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US Judge Kicks Muslim Woman Out of Courtroom

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    Two judges scolded for behavior in court Karen Hucks News Tribune 8/8/06 http://www.thenewstribune.com/news/crime/story/6010692p-5279742c.html The Washington
    Message 1 of 1 , Sep 3 8:23 AM
      Two judges scolded for behavior in court
      Karen Hucks
      News Tribune

      The Washington State Commission on Judicial Conduct has admonished two
      local judges, one for leading a football cheer before sentencing a man
      for manslaughter and one for forcing a Muslim woman out of the
      courtroom when she wouldn't take off her head scarf.

      Superior Court judge Beverly Grant, who led the cheer, and Tacoma
      Municipal Court judge David Ladenburg, who removed the Muslim woman,
      agreed with the commission and promised not to err again.

      An admonishment, written advice from the state commission overseeing
      judges' behavior, is the lowest form of punishment the commission can

      Reiko Callner, the commission's executive director, said neither of
      the judges has had conduct problems in the past.

      "The behavior in the Grant case was well-intentioned, but a misstep,"
      Callner said. "The conduct did not materially affect her ruling as a
      judge in the case."

      With Ladenburg, "as soon as his error was pointed out, he apologized
      and changed his behavior," she said.

      Both judges cooperated with the commission, and Grant even filed the
      formal complaint against herself.

      Grant, who was appointed a judge in April 2003, was about to sentence
      Steve Keo Teang for first-degree manslaughter Feb. 3. He had killed
      Tino Patricelli, 28, on Feb. 5, 2005, outside a Milton tavern.

      When Grant came into the courtroom, she instructed approximately 100
      onlookers – mostly family members of Teang and Patricelli – to cheer
      for the Seahawks, who were to play in the Super Bowl that weekend.

      "Before you sit down, and I know this is rather unusual, but we have a
      great football team today and I just wanted you to give one holler for
      the Seahawks," Grant said. "So, let's say, `Go, Seahawks.' You can do
      better than that. Let's try it again. One, two, three: `Go, Seahawks.'"

      The story became international news.

      Patricelli's stepmother said she was offended in part because the
      Super Bowl would take place on the one-year anniversary of her
      stepson's death.

      The following Monday, Grant publicly apologized and said she just
      wanted to ease the tension in the courtroom.

      "Although my intentions were to defuse the courtroom situation, I
      realize now the inappropriateness of my opening comments," she
      explained to the commission. "My invitation to salute the Sea-hawks
      was misplaced and under the circumstances made me appear insensitive
      to the victim's family, friends and supporters. … I humbly apologize."

      Grant and the commission agreed that she violated canons requiring
      judges to uphold the integrity of the judiciary and to maintain order
      and decorum in the courtroom.

      The agreement states that Grant's comment was particularly
      inappropriate because the case was a serious one and because the
      upcoming Super Bowl was indeed the anniversary of Patricelli's death.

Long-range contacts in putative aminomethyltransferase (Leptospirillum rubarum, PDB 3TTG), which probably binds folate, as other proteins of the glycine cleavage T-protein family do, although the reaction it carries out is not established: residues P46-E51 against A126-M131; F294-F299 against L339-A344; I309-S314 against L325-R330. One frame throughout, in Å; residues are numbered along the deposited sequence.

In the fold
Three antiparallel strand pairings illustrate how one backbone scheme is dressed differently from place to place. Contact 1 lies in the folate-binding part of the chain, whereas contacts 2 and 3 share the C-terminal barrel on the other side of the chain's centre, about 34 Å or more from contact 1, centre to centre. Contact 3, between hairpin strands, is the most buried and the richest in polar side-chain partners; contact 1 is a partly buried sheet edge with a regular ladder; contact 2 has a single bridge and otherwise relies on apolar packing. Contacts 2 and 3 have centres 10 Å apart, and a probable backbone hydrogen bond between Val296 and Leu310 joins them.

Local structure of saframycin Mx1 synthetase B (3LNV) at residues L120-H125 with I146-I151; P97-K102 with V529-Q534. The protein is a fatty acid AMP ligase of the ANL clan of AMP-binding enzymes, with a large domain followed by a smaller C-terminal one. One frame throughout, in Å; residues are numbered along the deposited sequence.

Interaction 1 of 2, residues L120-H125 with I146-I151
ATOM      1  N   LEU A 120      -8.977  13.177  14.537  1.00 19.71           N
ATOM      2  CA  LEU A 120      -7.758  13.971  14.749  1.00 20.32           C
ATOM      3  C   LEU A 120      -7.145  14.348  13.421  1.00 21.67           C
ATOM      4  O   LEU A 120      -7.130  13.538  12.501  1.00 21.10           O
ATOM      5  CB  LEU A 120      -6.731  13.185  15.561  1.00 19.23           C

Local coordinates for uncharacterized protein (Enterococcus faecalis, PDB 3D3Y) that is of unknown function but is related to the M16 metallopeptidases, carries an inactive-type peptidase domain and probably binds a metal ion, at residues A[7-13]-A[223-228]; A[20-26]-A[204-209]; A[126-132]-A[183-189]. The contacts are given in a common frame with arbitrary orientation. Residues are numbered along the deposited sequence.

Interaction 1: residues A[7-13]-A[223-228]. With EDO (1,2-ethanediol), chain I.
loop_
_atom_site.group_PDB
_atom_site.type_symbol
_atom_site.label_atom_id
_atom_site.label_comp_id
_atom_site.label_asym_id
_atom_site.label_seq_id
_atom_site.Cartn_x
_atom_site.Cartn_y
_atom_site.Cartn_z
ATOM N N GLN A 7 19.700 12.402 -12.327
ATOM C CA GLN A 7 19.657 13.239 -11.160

But the agreement says Grant's actions were spontaneous and were an
      isolated incident, motivated by legitimate concerns.

      Grant agreed to reread the Code of Judicial Conduct and to not repeat
      her behavior in the future.

      In Ladenburg's case, the commission received a complaint that he
      required a Muslim woman Jan. 25 to either remove the head scarf she
      wore for religious reasons or leave the courtroom.

      After an investigation, the commission said Ladenburg had created an
      appearance of bias or prejudice against the woman.

      After the woman left, the judge explained in open court that he had
      "invited many people in the past to present me some evidence" about
      whether the Muslim religion forbade the removal of head coverings in
      court and had concluded that there was no such prohibition.

      In May, Ladenburg admitted to the commission that he had a policy that
      everyone in his court must remove their head coverings unless they
      could present evidence that removing them was prohibited for religious
      or medical reasons. He acknowledged that he had not fully considered
      that his policy might infringe upon their religious rights.

      Ladenburg and the commission agreed that he violated canons requiring
      judges to uphold the integrity of the judiciary, to be faithful to the
      law and maintain professional competence in it and to perform duties
      without bias or prejudice. Although evidence indicated Ladenburg
      wasn't motivated by bias or prejudice, his ruling made him look
      biased, the agreement states.

      Ladenburg, who has been a judge for three years, agreed not to repeat
      his conduct, to study the Code of Judicial Conduct and to compete a
      course on cultural competence at his expense within a year.

      "I would like to emphasize that the commission found – based on
      lawyers and other people who appear regularly before him – that Judge
      Ladenburg is fair and respectful to all people appearing in his court,
      regardless of their ethnic and religious background," said Ladenburg's
      attorney, Rick Creatura.

      Neither Ladenburg nor Grant could be reached for comment Monday

      Karen Hucks: 253-597-8660
      karen.hucks @ thenewstribune.com



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